AAN: High Coffee Consumption May Reduce Risk of MS
People who drink several cups of
coffee every day may have a decreased risk of developing
multiple sclerosis, according to research scheduled for
presentation at the upcoming annual meeting of the American
Academy of Neurology, to be held from April 18 to 25 in
AMA: Key Steps for Minimizing Liability Risk in Telemedicine
Key steps should be taken to
minimize the potential risk of liability resulting from use of
telemedicine, according to an article published by the American
ASPS: Cosmetic Procedures Increased 3 Percent in 2014
According to a new report, 15.6
million cosmetic procedures, including both minimally-invasive
and surgical, were performed in the United States in 2014, an
increase of 3 percent since 2013. The report was issued by the
American Society of Plastic Surgeons.
CDC: Routine Procedures Lead to Two Cases of HCV Transmission
Two cases of hepatitis C infection
that occurred during routine surgeries highlight the need for
hospitals to tighten infection control to prevent more
transmissions, officials said Friday.
Circadian Clock Has Significant Impact on Allergic Reaction
The circadian clock seems to have a
significant impact on allergic reaction, according to a review
published online Feb. 17 in Allergy.
Distinct Immune Changes Seen in Patients With Chronic Fatigue Sx
Chronic fatigue syndrome appears to
be linked to specific changes in a person's immune system,
particularly increased amounts of chemical messengers that
regulate immune responses, researchers report. The new study
was published online Feb. 27 in Science Advances.
Dr. Craig Spencer Speaks Out About His Ebola Experience
Many U.S. politicians and media
outlets hyped the threat of U.S. cases of Ebola last year,
according to a newly written personal account by Craig Spencer,
M.D., M.P.H., the last American Ebola patient treated in the
United States. He also believes that officials and the media
unnecessarily maligned those who were risking their lives to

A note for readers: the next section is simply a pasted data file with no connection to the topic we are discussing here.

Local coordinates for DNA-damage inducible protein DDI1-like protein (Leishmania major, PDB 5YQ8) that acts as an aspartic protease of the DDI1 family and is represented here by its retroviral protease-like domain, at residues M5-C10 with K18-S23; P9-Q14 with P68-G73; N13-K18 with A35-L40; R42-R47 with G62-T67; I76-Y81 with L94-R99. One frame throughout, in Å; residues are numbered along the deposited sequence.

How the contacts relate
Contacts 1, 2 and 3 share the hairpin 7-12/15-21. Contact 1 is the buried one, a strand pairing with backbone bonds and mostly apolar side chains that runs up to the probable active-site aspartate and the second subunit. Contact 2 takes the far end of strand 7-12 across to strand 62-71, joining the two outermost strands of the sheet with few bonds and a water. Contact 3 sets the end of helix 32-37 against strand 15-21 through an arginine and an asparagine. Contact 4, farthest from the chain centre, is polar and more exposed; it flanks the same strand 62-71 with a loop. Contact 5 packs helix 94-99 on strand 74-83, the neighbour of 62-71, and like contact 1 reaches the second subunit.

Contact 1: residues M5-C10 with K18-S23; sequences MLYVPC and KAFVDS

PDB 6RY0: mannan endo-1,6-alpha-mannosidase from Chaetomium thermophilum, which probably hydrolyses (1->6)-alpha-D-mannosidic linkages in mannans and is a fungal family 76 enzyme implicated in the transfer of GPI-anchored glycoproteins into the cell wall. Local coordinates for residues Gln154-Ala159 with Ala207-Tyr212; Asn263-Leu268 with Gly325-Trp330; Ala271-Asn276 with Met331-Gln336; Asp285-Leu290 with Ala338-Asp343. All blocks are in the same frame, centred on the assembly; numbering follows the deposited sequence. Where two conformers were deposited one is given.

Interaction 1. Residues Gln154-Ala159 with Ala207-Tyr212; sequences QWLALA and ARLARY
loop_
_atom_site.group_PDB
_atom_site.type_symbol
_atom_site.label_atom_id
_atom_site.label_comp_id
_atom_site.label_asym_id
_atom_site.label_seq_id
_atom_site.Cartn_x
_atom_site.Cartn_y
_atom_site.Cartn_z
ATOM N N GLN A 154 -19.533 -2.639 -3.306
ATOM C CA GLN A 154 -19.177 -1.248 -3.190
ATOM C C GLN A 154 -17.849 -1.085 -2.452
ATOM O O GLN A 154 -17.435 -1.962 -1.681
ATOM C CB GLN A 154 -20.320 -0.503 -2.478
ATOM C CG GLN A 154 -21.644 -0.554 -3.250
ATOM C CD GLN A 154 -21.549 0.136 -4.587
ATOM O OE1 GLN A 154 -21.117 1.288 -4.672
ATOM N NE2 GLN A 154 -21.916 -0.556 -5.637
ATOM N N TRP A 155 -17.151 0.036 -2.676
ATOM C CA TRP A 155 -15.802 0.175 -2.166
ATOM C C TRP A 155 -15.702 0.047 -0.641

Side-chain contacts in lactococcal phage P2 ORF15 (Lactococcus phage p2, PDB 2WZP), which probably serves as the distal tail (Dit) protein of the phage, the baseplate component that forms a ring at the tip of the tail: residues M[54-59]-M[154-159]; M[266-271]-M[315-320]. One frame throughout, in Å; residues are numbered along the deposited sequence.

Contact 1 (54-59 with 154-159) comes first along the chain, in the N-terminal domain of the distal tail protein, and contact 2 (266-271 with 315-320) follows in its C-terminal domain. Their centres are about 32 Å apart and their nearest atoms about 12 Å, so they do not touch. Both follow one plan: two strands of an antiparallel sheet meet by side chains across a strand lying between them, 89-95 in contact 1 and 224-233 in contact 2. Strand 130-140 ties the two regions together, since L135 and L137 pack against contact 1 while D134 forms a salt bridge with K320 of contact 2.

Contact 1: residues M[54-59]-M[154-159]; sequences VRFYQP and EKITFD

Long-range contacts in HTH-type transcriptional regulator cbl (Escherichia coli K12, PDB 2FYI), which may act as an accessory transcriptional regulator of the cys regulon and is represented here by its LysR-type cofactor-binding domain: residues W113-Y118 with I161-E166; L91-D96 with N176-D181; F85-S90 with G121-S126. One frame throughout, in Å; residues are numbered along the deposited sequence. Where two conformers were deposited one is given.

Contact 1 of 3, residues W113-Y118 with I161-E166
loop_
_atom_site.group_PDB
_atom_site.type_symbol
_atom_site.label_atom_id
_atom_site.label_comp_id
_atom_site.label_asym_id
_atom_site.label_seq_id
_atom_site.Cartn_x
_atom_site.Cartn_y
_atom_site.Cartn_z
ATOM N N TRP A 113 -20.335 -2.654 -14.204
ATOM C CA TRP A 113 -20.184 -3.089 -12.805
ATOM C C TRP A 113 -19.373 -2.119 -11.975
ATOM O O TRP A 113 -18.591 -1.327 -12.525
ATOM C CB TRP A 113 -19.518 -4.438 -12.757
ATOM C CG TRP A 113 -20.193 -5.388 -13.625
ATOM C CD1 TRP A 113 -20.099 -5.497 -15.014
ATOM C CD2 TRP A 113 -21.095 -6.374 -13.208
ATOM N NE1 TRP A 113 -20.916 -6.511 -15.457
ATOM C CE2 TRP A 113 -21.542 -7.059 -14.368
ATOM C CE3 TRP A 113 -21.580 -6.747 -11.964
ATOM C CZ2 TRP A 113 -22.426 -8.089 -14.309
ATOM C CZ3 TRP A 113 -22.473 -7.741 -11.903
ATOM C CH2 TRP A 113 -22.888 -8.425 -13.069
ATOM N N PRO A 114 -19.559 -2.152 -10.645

combat the West African epidemic.
Genetic Mutations Found in Leukemia Rise With Age
For many people, an increase in
genetic mutations that could trigger leukemia seems to be an
inevitable part of aging, according to a new study published
online Feb. 26 in Cell Reports.
Invasive Strategy Improves Outcome in Elderly With ACS
An invasive strategy using coronary
angiography results in a better outcome in elderly patients
with non-ST-segment elevation acute coronary syndrome,
according to research published in the March 1 issue of The
American Journal of Cardiology.
Laser at 924/975 + Curettage Best for Axillary Hyperhidrosis
For patients with axillary
hyperhidrosis, the optimal treatment option is laser at 924/975
nm combined with curettage, according to a study published
online Feb. 6 in Lasers in Surgery and Medicine.
Oral Bisphosphonate Use Tied to Lower Endometrial Cancer Risk
For postmenopausal women, oral
bisphosphonate use is associated with a reduction in the risk
of endometrial cancer, according to a study published online
Feb. 23 in the Journal of Clinical Oncology.
Patients Give Favorable Report of Epilepsy Surgery
More than nine in 10 epilepsy
patients who had brain surgery to try to control their seizures
are happy they did so, according to survey findings published
in the February issue of Epilepsy & Behavior.